the racist ideals that we inherited from our
colonizers," Serrano said.
A ? A A
J. David Cox, a North Carolina native
and president of the American Federation
of Government Employees, addressed the
audience about working hard to continue
to provide the people their Social Security
funding, jobs and government assistance
for those in need.
Rev. Dr. John Mendez, pastor of
Emanuel Baptist Church in Winston
Salem introduced Barber to deliver the
Barber gave his concerns about the
H.B. 589, the 2013 voter law, and talked
about how African-American leaders and
ancestors in the past have fought so hard
for voting rights and freedom.
? "Everything that our fore-parents have
fought for is under attack," Barber said.
He said the 2013 law, which was
passed without hesitation, was sinful.
"It's time to call it what it is. It's not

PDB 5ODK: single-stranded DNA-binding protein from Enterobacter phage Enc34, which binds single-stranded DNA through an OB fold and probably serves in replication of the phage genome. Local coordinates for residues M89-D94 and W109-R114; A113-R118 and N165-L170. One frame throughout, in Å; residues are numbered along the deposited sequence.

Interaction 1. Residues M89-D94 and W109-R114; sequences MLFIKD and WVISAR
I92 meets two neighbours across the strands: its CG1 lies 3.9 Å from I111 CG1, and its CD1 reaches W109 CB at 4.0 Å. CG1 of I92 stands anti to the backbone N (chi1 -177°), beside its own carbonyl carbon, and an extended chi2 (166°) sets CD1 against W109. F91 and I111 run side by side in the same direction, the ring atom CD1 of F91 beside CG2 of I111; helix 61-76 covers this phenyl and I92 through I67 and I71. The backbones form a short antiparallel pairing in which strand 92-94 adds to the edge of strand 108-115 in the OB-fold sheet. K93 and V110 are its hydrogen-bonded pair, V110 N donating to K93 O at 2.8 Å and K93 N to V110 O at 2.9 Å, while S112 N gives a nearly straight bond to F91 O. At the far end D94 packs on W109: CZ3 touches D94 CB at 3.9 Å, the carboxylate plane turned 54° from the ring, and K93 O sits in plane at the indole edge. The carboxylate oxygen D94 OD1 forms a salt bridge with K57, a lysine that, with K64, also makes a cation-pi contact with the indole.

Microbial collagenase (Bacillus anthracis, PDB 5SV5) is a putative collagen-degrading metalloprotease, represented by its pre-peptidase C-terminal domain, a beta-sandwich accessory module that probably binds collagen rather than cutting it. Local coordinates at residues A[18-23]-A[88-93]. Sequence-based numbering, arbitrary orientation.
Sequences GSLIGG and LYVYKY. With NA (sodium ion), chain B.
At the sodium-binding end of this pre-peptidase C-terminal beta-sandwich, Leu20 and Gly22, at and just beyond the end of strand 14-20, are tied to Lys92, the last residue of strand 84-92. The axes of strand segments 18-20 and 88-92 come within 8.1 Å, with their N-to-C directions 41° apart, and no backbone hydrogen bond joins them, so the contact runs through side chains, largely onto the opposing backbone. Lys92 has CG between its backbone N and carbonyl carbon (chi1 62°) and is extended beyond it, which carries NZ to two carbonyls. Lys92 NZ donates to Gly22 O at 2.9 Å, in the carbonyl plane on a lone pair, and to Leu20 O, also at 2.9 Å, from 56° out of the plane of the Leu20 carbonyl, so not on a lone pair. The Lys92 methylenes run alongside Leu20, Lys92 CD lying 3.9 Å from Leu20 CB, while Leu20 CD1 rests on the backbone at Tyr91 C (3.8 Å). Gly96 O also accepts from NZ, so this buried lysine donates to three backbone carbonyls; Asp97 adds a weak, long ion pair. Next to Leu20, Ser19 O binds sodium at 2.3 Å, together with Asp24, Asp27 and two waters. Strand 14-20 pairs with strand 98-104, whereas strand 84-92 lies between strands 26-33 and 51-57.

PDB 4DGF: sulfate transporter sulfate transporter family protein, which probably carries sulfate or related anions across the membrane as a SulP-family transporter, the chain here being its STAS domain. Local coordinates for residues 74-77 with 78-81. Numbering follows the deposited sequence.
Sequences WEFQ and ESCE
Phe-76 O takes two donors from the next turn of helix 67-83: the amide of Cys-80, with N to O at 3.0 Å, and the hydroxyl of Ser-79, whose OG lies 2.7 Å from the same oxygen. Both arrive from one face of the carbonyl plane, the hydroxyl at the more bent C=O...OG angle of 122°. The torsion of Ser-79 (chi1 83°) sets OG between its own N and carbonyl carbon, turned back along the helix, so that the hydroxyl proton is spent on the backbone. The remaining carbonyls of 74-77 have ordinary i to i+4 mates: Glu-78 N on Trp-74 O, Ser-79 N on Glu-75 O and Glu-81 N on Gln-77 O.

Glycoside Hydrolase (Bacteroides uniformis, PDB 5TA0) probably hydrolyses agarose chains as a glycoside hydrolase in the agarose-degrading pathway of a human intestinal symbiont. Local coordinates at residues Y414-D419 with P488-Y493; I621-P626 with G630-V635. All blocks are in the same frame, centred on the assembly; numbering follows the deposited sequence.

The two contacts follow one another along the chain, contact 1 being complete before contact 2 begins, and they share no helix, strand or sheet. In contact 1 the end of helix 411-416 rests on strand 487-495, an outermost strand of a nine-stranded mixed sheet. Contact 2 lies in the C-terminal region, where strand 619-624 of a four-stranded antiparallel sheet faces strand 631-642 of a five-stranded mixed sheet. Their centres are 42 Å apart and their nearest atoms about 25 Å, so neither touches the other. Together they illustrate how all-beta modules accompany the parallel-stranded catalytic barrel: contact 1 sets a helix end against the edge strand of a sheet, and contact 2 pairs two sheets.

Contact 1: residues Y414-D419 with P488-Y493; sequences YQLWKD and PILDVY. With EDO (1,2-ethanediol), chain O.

merely political conservatism, it's sin. It's
not merely right versus left, it's sin. And
our fore-parents knew what sin was. That's
why they went to church and marched, and
got beaten on Bloody Sunday, to fight the
After Barber spoke, the Rev. Dr. T.
Anthony Spearman of the N.C. NAACP
read a letter that came from David
Goodman, the brother of Andrew
Goodman, one of the volunteers involved
in the Freedom Summer project that was
murdered on June 21, 1964. Volunteers
James Chaney and Michael Schwemer
also were murdered.
"Thank you all for your patriotic action
to let all of America know, that Moral
Monday is here to stay as long as neces
sary," read the letter. "At 17 years old, I
became witness to the hatred. It changed
the course of my entire life, but the story of
Goodman, Chaney and Schwemer is not
my story. It's the story of we the people.